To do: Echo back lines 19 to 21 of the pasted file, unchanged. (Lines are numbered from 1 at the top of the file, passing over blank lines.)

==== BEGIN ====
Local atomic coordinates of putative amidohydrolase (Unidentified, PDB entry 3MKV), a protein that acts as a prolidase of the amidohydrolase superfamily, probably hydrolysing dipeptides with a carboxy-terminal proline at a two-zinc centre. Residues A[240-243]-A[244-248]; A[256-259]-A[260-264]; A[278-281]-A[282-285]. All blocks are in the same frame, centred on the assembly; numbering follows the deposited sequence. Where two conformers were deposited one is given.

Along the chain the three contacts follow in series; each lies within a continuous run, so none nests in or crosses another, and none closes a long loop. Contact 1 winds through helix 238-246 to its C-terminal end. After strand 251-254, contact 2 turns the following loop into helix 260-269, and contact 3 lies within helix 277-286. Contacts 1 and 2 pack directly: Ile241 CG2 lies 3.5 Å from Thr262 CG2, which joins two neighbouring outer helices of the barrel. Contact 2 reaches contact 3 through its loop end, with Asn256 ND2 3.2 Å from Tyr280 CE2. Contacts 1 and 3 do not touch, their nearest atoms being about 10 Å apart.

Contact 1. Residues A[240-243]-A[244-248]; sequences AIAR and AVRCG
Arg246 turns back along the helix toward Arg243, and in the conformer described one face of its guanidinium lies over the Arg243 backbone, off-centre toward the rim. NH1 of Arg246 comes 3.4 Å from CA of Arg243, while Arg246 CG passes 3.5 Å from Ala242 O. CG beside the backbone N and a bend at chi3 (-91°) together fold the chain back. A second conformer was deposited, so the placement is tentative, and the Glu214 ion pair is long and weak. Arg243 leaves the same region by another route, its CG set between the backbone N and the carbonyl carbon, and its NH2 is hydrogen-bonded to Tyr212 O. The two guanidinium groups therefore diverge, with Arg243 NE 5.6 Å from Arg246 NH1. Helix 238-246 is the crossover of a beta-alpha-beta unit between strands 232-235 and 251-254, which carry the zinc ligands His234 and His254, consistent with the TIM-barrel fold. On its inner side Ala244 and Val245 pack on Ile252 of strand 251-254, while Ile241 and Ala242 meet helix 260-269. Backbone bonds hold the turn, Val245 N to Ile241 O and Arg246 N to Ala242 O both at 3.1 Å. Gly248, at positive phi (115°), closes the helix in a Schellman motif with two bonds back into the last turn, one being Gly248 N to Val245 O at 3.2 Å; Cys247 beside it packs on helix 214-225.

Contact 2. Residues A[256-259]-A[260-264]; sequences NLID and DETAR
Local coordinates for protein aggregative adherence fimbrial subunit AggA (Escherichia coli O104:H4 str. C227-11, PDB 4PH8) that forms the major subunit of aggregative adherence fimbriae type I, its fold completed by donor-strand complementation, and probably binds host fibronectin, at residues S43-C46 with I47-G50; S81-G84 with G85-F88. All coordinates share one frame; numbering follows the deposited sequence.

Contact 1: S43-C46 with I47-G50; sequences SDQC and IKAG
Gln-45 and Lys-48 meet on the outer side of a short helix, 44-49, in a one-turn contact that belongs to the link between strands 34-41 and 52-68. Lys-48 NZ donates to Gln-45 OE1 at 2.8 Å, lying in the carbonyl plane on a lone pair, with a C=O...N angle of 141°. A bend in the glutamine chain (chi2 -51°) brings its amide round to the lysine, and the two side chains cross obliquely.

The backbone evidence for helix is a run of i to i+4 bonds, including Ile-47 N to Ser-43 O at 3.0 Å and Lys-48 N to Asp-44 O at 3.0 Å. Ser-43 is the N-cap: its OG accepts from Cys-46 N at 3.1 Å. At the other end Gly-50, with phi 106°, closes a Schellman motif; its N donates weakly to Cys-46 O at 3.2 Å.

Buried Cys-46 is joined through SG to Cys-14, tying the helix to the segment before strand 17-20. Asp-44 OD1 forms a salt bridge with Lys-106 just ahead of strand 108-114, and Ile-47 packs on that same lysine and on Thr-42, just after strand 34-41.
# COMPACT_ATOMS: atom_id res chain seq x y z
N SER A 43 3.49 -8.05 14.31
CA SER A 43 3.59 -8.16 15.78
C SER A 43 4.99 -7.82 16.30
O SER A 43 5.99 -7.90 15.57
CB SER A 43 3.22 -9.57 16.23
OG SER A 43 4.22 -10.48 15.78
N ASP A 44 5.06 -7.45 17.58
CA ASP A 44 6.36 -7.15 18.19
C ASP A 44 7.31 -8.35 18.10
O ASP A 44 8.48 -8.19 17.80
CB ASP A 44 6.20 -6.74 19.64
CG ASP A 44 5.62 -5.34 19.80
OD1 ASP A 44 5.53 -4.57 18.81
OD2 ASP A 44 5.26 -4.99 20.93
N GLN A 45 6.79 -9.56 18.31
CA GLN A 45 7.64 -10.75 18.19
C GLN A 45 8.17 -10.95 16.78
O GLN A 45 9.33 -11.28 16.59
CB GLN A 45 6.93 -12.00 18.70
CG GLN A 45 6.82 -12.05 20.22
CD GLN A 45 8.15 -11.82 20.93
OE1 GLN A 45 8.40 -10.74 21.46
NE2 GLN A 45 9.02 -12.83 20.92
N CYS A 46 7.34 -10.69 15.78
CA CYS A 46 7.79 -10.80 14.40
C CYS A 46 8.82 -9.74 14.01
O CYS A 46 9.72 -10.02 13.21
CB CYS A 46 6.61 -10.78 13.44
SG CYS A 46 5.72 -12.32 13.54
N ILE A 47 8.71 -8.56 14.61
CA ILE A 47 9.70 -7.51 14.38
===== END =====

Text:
CA ASP A 44 6.36 -7.15 18.19
C ASP A 44 7.31 -8.35 18.10
O ASP A 44 8.48 -8.19 17.80